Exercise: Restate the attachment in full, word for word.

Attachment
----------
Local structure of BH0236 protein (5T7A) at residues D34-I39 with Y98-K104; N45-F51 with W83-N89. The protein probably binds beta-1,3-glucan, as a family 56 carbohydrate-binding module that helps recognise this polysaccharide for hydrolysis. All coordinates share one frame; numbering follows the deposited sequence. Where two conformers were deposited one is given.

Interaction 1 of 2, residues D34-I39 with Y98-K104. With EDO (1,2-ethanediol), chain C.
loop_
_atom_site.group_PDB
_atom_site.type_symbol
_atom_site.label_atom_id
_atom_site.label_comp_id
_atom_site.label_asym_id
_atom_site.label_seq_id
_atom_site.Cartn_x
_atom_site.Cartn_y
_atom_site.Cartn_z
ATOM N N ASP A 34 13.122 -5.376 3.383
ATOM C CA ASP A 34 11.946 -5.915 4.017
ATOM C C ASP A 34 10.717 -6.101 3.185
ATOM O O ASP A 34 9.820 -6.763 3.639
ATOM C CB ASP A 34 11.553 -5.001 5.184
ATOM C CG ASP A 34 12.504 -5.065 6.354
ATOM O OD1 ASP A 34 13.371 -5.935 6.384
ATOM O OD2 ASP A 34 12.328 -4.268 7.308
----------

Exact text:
Local structure of BH0236 protein (5T7A) at residues D34-I39 with Y98-K104; N45-F51 with W83-N89. The protein probably binds beta-1,3-glucan, as a family 56 carbohydrate-binding module that helps recognise this polysaccharide for hydrolysis. All coordinates share one frame; numbering follows the deposited sequence. Where two conformers were deposited one is given.

Interaction 1 of 2, residues D34-I39 with Y98-K104. With EDO (1,2-ethanediol), chain C.
loop_
_atom_site.group_PDB
_atom_site.type_symbol
_atom_site.label_atom_id
_atom_site.label_comp_id
_atom_site.label_asym_id
_atom_site.label_seq_id
_atom_site.Cartn_x
_atom_site.Cartn_y
_atom_site.Cartn_z
ATOM N N ASP A 34 13.122 -5.376 3.383
ATOM C CA ASP A 34 11.946 -5.915 4.017
ATOM C C ASP A 34 10.717 -6.101 3.185
ATOM O O ASP A 34 9.820 -6.763 3.639
ATOM C CB ASP A 34 11.553 -5.001 5.184
ATOM C CG ASP A 34 12.504 -5.065 6.354
ATOM O OD1 ASP A 34 13.371 -5.935 6.384
ATOM O OD2 ASP A 34 12.328 -4.268 7.308